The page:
As you can tell – this is an approach and implementation that would require intent engagement and partnership with those who carry the mandate for national water development and distribution at various levels. We see this as an immediate opportunity that can be activated to initiate this part of our strategy because the instruments of the project already allow for this kind of use. Besides engagement and partnership – this kind of approach would also require financial resources from the government of Lesotho as this would fall under those developments explained in the Treaty under 4.2 that each country can undertake, for its own development, as long as they do not negatively affect the deliveries of water to South Africa or the generation of hydropower.

We are optimistic that with that stated allowable storage volume of 15MCM, more than enough water can be stored in the system and supply communities and other parts of the country over the next 10 years, attaining efficiencies and scale to increase those deliveries over time.

As you will tell from our other strategic goals – the financial sustainability of the LHDA is one of the big priority goals in this new strategy – and thus our partnerships with other agencies with the mandate to service and distribute to consumers, would need to reflect that so that the LHDA can recover costs of operation and maintenance.

We already have existing partnerships with agencies like the Department of Rural Water Supply, where delivery of water to project area communities is already happening at a certain scale – our ambition is to amplify that scale through expanded strategic partnerships with other players, for the ultimate benefit of Basotho.

Newsday: Are there initiatives in place to provide subsidised or free access to water for those who may struggle to afford it?

MB: It is important to share that, whilst it is our strongest ambition to ensure inclusive access to the water that runs through the project for Basotho, we are also cognizant of the fact that there are other government agencies that are set up specifically with the mandates of ensuring household level access to water in Lesotho both in the rural and highlands regions, as well as lowlands areas. Therefore, our partnership approach is worth reiterating here.  As part of our partnership engagements and proposals with those relevant parties, it is our intention to include the considerations of affordability and subsidised rates for areas that have been directly impacted by the project. It is our belief that it is part of our obligation and a strategic imperative to achieve the inclusive access that we are pursuing in this goal. Our plan is to ensure that water is accessible, affordable with acceptable quality.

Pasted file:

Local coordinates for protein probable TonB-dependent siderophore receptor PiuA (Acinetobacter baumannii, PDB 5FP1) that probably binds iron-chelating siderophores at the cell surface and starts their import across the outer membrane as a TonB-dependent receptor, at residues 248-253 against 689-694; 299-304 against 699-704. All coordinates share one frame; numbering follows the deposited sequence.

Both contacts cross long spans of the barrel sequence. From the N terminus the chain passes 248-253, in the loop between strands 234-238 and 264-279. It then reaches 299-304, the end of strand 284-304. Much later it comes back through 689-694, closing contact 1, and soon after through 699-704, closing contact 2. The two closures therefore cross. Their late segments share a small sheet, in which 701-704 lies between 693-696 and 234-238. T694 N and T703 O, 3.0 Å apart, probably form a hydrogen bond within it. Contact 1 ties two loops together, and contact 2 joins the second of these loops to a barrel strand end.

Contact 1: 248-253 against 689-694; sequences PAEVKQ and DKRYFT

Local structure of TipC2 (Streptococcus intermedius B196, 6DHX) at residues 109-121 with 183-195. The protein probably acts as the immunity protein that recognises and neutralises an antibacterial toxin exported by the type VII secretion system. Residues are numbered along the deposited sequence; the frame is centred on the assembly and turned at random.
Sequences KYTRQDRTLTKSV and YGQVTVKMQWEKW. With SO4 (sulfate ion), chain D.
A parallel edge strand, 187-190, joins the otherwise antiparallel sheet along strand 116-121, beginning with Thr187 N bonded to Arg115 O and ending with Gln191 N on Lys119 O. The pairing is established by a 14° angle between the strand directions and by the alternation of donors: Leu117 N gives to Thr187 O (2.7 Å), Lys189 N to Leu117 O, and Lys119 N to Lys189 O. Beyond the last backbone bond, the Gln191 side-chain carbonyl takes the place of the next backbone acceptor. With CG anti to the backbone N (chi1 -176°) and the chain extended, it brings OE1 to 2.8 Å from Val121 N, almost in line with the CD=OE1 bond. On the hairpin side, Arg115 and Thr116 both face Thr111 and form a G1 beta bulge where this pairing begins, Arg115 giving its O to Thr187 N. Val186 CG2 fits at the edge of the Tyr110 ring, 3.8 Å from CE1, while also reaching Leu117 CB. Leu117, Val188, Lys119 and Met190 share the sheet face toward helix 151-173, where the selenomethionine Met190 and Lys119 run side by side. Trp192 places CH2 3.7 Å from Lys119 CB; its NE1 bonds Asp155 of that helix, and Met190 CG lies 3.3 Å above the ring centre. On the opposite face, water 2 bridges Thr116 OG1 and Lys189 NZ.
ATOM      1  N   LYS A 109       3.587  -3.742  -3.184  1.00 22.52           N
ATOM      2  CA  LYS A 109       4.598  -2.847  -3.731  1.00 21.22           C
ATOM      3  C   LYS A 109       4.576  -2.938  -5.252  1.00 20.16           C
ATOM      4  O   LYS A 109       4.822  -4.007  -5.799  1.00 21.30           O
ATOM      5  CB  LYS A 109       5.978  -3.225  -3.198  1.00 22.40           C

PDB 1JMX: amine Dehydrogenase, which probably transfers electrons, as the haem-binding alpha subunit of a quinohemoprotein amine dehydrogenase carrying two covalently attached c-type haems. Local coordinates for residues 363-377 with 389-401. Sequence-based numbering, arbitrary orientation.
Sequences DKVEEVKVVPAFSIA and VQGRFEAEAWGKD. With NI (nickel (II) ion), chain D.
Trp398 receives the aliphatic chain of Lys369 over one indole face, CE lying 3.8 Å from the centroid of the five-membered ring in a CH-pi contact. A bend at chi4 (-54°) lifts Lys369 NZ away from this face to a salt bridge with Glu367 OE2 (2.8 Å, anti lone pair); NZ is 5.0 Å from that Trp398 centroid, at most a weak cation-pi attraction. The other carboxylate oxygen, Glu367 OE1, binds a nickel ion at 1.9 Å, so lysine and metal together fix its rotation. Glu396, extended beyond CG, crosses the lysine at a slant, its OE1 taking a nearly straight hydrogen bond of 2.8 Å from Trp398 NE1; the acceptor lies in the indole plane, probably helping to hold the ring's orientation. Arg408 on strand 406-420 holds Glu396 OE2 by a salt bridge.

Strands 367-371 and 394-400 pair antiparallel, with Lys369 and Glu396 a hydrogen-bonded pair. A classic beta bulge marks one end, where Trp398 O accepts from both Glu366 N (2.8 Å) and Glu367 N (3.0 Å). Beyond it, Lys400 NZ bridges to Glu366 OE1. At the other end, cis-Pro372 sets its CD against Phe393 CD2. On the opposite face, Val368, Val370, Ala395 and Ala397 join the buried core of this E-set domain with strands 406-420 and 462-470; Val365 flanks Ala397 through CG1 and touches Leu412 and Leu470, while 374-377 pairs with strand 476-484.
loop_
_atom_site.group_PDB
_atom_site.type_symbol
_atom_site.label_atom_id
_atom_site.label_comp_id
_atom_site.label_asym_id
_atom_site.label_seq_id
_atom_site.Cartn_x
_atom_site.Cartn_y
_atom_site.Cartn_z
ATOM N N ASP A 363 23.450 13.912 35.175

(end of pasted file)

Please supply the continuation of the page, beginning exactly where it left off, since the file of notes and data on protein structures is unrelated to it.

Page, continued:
Newsday: Part of this Goal 1 is inclusive access to electricity as well. Given that Lesotho is still currently importing almost half of the electricity it needs; what opportunities is the LHDA looking to make use of, to contribute to domestic energy security and reduce reliance on electricity imports within Lesotho?

MB: The importation of electricity is driven by the levels of electricity consumption and use, versus how much we can generate as a country. It is no secret that Basotho, including the Principals of the LHWP and our Authorities in Government, would like to see Lesotho become a net exporter of clean/renewable energy. We are also of the view that the opportunity indeed is there for Lesotho to generate more power than it consumes, with the right mix of hydro and solar power. Hydropower is already a method that is tried and tested that we are continuing to use and to expand in Phase II of the LHWP. It is important to note that, by increasing the volume of water to be delivered to RSA (Phase II) the amount of energy produced by the ‘Muela Hydropower Station will increase. Furthermore, the Oxbow Hydropower Scheme is also intended to increase the supply from the LHWP.